Criticisms, skepticism ahead of first meeting of Plevneliev’s ‘public council’

Written by on March 1, 2013 in Bulgaria, News - No comments

Even before its first meeting on March 1 2013, the “public council” called together by Bulgarian President Rossen Plevneliev with the intention of providing citizens’ input to the forthcoming caretaker cabinet drew criticism from various quarters.

The list of about 35 invitees announced by the President’s office on February 28 included some protest leaders, heads of business associations and trade unions, environmental conservation organisations, professional associations and NGOs.

The idea is that the “public council” will work with the caretaker cabinet, expected to be appointed around the second week of March, in shaping decisions and initiatives.

On the eve of the meeting, some protesters said that they were not represented by those chosen to be part of the council. Local media said that at a protest event in Sofia on February 28, when the list of names was read out, there were jeers and booing at most of them.

Lyudmila Manova, leader of the protests in the town of Blagoevgrad and one of those invited to the council meeting, expressed doubts about the list of those invited, saying that some towns were not represented.

According to a March 1 report by public broadcaster Bulgarian National Television, some protesters objected to the proposed rule that participants in the meeting each will have a three-minute speaking limit.

The list of invitees includes four names who were prominent in the 2012 campaign in Bulgaria against shale gas exploration and extraction: Mariana Hristova, Angel Slavchev, Yanko Andreev and Svetlin Tachev.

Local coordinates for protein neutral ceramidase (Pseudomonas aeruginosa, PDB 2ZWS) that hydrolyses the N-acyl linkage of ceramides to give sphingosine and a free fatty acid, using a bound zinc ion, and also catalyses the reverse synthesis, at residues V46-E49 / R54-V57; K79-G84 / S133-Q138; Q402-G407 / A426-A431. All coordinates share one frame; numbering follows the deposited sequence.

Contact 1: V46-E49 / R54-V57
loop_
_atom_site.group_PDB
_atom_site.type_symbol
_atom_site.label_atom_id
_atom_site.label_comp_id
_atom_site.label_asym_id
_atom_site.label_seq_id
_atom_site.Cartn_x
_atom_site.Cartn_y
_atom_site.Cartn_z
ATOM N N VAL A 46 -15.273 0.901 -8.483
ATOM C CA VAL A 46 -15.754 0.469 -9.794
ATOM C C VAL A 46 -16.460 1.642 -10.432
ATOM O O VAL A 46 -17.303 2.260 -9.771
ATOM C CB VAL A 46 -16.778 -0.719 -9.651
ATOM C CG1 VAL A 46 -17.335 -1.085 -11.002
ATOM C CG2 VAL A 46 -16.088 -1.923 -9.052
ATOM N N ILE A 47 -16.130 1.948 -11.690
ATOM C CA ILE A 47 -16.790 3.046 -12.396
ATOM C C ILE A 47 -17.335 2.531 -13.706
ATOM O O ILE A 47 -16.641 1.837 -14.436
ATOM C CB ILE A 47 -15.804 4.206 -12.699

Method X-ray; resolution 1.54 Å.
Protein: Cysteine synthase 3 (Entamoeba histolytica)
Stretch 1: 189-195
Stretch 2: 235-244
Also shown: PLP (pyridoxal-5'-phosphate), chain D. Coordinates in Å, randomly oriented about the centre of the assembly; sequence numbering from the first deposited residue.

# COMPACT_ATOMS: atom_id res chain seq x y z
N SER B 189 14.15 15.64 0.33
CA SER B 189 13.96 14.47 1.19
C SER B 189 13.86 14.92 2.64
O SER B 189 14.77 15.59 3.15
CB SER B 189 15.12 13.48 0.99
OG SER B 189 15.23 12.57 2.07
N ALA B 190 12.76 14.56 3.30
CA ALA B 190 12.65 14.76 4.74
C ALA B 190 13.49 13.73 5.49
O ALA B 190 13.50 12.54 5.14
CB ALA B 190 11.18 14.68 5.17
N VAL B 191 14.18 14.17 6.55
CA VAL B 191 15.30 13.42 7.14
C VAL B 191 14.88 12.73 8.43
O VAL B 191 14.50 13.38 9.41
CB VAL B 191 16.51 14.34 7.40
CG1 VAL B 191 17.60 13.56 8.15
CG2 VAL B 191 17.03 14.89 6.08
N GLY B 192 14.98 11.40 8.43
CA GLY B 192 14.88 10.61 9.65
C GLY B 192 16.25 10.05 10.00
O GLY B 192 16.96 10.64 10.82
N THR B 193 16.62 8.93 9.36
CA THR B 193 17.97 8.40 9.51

The shale gas protests had more than an ecological dimension because also at stake is the question of Bulgaria’s predominant energy dependence on gas from Russia. Critics of the anti-shale gas movement, leaving aside the environmental impact debate, said that the anti-campaign was serving the interests of Moscow by continuing Bulgaria’s dependence on Russia. Russia has taken a keen interest in Bulgaria’s energy choices, and one of the episodes in the prelude to the February 2013 political crisis in Bulgaria was the debacle of the nuclear energy referendum, which was in effect about Belene nuclear power station, the project scrapped by the now-resigned centre-right government and which the current majority party has voted down in Parliament.

Local media reports ahead of the meeting quoted some of the protest leaders who had been invited to the meeting as indicating that if their demands were not heeded, they would walk out of Plevneliev’s council.

Podkrepa labour federation leader Konstantin Trenchev, another invitee, further complicated matters by saying that participants in the council should be checked by the Dossier Commission to establish whether they had worked with Bulgaria’s communist-era State Security secret service. This would prevent any involvement of agents in this important process of change in the country, Trenchev said. (As it is, two of the business association leaders invited to the meeting were named in 2012 by the Dossier Commission as having worked for State Security).

Miroslav Naidenov, agriculture minister in Boiko Borissov’s outgoing government, said on March 1 that the “public council” should include representatives of the agricultural sector.

Commentators from polling agencies also told local media of their doubts. Alpha Research’s Genoveva Petrova of Alpha Research said that the board would make sense only if it was not just another hollow form of citizens’ participation in governance.

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